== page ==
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ReplyUVInvestors - 1 year ago
depends on how you calc FCF. if you add-in changes in working capital,i.e using operating cash flow - capex, then FCF will be higher than net income if there were positive changes in working cap. also, if the company has a lot of goodwill (and thus goodwill amortization), FCF will be higher than net income. i would avoid companies with a lot of goodwill as they have done acquisitions and aren't growing organically (possible flawed biz model) and there is a risk they overpaid for an acquisition and will have to write down goodwill and eps will be hit as a result.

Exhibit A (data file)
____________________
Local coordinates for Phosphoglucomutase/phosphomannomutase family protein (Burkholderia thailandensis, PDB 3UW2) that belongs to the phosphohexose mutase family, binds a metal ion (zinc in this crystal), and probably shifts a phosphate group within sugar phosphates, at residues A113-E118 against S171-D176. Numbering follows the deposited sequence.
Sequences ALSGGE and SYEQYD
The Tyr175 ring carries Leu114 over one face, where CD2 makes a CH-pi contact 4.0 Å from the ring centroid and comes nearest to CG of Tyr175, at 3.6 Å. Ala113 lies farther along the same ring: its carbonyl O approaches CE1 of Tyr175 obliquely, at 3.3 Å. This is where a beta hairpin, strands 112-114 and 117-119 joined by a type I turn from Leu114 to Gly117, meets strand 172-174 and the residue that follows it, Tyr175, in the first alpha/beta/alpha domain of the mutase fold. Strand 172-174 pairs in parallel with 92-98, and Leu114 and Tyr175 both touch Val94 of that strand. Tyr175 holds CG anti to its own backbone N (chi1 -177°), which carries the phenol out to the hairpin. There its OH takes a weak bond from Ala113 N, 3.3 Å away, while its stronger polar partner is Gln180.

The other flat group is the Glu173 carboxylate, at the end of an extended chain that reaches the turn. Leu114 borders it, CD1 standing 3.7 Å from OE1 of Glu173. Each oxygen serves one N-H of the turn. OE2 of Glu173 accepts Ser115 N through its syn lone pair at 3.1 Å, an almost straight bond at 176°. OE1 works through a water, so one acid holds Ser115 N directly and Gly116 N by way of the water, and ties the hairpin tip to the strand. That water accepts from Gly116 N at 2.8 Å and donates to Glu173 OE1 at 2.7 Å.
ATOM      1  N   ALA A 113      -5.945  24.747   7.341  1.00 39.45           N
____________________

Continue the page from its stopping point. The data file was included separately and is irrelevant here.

ReplyLibertadpp - 1 year ago
How can Free Cash Flow be always bigger than net income?, because of high ROIC?
Steve Pomeranz
ReplySteve Pomeranz - 1 year ago
It would be nice if we could make adjustments to the dividend growth rate using the 3 year in addition to the 5 year, WFC is a good example because due to the crash, the 5 year is not a true picture of future dividend growth. Using only the 5 year growth rate for WFC, renders the yield on cost number to be of no use.

Otherwise this page is fantastic and a great tool. Thanks.

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